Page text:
This is smart. But so is Intuit’s acquisition of Mailchimp, tapping into millions of SMEs and integrating email marketing, e-commerce, and accounting software. Zendesk is combining analytics and customer service, Twitter is leveraging its existing network effects for publishing with Revue and Optimzely and Sitecore extend into the CDP space with their respective acquisitions. This is a leaf from the Super App strategy playbook.
In 2021, consolidation was king and more and more Martech vendors are choosing to join forces to build ecosystems for customers and brands to participate in. There won’t be one SuperApp in the coming years, but many SuperApps that address various aspects of the industry, whether that be eCommerce, payments, CX, or content.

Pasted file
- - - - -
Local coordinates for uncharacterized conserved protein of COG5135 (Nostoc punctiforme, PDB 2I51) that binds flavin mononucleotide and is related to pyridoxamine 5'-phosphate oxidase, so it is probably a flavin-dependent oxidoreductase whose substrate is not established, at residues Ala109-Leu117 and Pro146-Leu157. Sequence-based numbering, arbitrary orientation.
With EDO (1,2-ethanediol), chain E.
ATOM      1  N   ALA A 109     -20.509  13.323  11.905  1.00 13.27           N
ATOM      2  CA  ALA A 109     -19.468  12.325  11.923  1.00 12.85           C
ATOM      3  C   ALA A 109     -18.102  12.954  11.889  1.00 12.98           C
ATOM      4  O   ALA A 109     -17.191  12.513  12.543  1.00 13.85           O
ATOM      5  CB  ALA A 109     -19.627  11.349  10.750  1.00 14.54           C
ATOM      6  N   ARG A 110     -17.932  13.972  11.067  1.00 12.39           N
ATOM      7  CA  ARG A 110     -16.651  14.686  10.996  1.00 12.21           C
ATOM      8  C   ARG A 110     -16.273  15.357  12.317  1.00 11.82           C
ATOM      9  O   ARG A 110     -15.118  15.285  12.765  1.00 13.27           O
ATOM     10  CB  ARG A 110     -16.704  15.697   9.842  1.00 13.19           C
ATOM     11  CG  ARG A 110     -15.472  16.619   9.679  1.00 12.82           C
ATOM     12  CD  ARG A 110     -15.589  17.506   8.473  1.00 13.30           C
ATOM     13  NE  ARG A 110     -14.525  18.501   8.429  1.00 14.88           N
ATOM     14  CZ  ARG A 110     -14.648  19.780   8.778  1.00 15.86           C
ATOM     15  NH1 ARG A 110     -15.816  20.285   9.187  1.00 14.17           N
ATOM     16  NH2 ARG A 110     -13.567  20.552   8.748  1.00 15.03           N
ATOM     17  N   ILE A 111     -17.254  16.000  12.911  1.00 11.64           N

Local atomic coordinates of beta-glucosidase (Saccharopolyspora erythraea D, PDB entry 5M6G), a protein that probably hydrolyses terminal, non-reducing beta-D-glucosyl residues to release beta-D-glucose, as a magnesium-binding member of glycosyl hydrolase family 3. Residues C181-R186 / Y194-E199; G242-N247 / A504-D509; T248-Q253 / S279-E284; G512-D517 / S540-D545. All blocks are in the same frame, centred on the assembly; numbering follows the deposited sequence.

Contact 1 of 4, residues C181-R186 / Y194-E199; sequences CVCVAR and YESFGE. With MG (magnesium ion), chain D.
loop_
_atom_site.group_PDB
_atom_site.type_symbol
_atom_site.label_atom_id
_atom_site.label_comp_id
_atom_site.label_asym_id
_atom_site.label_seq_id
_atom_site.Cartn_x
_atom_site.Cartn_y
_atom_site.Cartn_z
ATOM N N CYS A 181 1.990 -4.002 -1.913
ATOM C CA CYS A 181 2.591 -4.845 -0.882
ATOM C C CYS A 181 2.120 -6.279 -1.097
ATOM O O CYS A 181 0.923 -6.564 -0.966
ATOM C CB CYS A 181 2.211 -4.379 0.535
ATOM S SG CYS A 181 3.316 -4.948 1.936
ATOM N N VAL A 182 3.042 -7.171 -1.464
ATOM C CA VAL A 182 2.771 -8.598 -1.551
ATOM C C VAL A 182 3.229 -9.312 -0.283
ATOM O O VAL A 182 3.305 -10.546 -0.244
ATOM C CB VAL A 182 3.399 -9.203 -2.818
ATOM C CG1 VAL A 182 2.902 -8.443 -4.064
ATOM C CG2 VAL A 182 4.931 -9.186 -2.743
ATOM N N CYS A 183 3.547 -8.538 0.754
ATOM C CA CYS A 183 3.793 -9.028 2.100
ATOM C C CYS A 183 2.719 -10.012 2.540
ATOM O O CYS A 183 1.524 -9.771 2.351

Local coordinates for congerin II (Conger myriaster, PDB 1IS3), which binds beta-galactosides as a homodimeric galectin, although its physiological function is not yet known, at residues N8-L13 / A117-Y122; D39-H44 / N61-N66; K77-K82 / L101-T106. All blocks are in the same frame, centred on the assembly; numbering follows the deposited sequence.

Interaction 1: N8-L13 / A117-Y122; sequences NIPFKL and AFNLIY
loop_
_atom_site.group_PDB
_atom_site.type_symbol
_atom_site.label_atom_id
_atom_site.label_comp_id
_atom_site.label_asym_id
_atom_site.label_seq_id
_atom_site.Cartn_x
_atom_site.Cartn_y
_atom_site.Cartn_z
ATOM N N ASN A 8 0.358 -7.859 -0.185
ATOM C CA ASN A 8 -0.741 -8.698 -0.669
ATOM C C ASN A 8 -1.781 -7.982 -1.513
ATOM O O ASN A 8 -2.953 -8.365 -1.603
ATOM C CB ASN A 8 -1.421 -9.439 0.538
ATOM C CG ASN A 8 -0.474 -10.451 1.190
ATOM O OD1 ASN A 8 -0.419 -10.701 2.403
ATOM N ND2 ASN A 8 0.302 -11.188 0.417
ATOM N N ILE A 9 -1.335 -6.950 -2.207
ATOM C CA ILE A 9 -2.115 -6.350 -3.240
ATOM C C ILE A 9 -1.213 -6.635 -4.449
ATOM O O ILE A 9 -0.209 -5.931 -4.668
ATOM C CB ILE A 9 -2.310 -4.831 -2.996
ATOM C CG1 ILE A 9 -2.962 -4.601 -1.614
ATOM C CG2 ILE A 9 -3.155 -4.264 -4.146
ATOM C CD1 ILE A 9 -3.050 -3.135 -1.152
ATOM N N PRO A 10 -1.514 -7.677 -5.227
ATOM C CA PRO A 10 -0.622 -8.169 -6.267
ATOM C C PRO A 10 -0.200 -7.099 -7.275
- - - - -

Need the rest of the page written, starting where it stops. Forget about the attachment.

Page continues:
But it doesn't end with mergers or acquisitions, companies are also joining forces to create new capabilities. When Google and Shopify partnered earlier this year to improve site indexing across 1.7 million Shopify stores, or when Salesforce partners with FedEx to power commerce cloud and help brands compete with Amazon, or when Twitter and Spotify cloned Clubhouse to capitalize on changing consumer behavior, or when ByteDance announced its entrance into e-commerce to sell the algorithm that propelled TikTok to 1 billion users in half the time it took Instagram, this tells you something – leaders in these companies are looking at their product strategy not as a way to compete, but rather as a way to consolidate where commercial and behavioral overlaps that can be leveraged.